Friday, July 11, 2014

Adventures with ScotchBlue Painter'sTape : How to Make Chalk Board Blocks

You guys know that I am a sucker for free products to try ( I really do get all jittery excited when I get product packages in the mail that someone just randomly offers to give me to try), so when the good people at ScotchBlue Tape offered me two FREE roles of tape to fool around with, I was all over it. The caveat here (and there is usually some kind of obligation) is that I have to enter a project using their tape in a national contest. The prize is $5,000! You guys can enter too, if you're quick. Here's the link. The contest closes July 15th . I did say you had to be quick.

You all also know that I have a tendency to get way over involved in things....and this project is no exception to that. In fact, If I wasn't entering the contest, I would break this into three different posts. But I am, so you get it all in one, long "three-techniques-for-the-price-of-one" post. 

So today's project is:

Two Sided Chalk Board Blocks: 
One colored side for free drawing,
One black board house side for decorating

How to Make Two-Sided Chalk Board Blocks

Part 1: Basic Chalk-Painted Blocks

1. Get a bunch of slices of wood. This is a good project to pillage your scrap pile for. Since you are painting them, you can even use different types of wood. These were free from Home Depot. DK and I found them sitting in plastic bags near the cutting table when we got our board cut for the pipe curtain rod (that I still haven't posted about, for shame!) last spring. We asked the guy what he was going to do with them, and he said, "You want them?" He was happy not to have to haul them to the trash can and I was psyched to have free wood to play with. These are all about 6 x 6 inches square, give or take an inch. You could also just buy a 2 x 6 and cut that up. Be sure there aren't many knots. They don't lend themselves to paint and sanding very well. If you have a bag of free end cuts or spare wood from the pile, use pieces that don't have knots and that are not bowed in any direction.

2. Sand off all the rough patches and splinters on your wood. Remember, this is a toy, and you don't want your kids to get splinters or scratched. I used my trusty palm sander and sanded twice. Once with a 150 grit and once with a 220 grit, until everything, but the roughest edges (I probably should have re-cut those) was smooth to the touch.

In case you didn't believe me about the trash, take a look at the front block. Thanks again for the free wood, Steve C!

3. Choose your paint color. I used my scrapbook paper to determine my paint color, but if you are just making simple blocks and are not nuts or entering a TAPE oriented contest like me, then you can choose whatever color of ASCP or "Clay and chalk based" paint you want. In fact, you might just go look in your paint stash and see what you already have, like I did. You don't need very much paint for this project, unless you are making a whole bunch of blocks.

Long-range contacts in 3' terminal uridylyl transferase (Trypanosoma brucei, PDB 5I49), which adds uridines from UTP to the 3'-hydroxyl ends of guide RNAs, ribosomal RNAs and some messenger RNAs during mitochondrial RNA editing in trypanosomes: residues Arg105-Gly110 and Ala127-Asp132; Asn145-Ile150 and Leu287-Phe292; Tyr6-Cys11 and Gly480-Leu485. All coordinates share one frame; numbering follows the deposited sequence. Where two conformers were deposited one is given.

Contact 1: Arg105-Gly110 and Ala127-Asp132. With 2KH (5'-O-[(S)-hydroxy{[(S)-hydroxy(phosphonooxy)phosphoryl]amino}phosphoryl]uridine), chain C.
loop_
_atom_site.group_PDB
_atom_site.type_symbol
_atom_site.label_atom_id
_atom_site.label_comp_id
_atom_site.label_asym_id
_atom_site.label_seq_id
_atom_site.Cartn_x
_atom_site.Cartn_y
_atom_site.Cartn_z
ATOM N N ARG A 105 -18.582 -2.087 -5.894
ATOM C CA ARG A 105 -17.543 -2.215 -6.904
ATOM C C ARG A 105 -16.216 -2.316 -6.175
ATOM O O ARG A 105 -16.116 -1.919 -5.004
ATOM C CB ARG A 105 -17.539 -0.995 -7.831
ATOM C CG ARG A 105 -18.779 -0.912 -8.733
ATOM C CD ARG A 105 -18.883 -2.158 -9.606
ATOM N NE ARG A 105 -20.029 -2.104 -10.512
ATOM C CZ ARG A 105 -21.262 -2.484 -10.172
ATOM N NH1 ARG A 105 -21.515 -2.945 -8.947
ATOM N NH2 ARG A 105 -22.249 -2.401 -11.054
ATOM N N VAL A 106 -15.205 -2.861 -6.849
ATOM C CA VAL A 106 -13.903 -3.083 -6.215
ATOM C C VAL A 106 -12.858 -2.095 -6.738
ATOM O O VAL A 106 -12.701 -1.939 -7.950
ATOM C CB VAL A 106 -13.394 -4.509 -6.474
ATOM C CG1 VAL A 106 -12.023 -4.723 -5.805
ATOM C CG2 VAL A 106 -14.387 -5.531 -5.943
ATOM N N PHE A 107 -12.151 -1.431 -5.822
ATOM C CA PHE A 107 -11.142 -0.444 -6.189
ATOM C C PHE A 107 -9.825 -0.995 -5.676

And I mixed a bunch of colors to get the right shades for what I needed. In fact, I don't think I used a color straight for the whole project.

If you want black, go buy a can of spray blackboard paint at Walmart. It's like $4 a can in the paint department. You'll only need one can.

4. Paint your blocks. Annie Sloan recommends 3 coats to make a chalk board surface, so I went with that. I painted top and the four sides, but left the bottom mostly blank, because I am doing another technique there. If you are just making painted blocks, you need to paint ALL the sides, top and bottom included. 

I sanded in between each coat using a 220 grit paper, just to be sure the surface was nice and smooth. I even sanded to top coat, just a hair.

If you are just making plain chalk board blocks, let the paint dry and then you are pretty much done! If you want to "season" the paint, let it dry overnight and then  rub white chalk all over all faces of the block. Then erase the whole thing. 

At this point, you're ready to go! Draw away.

This is an "action shot" of what they look like after being drawn on by real children.

Part 2: Laminating Scrapbook Paper to Wood
OK, this is where it gets a bit more relevant to the contest, but where I go WAY off the beaten path of just regular painted blocks. You can also just use this technique to laminate a capital letter to a scrap of wood or a picture or silhouette you like to a plaque. 

5. Choose what you will be "laminating" to your wood. This is the focal point of your piece and should probably dictate your background color choice.

If the piece you have chosen will cover most of the front of your wood, skip to step 6. 

If your piece is smaller and will allow a bunch of the background to be seen, paint all visible front and sides of your wood. Be sure to sand as needed between coats. Do any desired distressing once the paint is dry. Do NOT wax your paint! Now skip to step 7.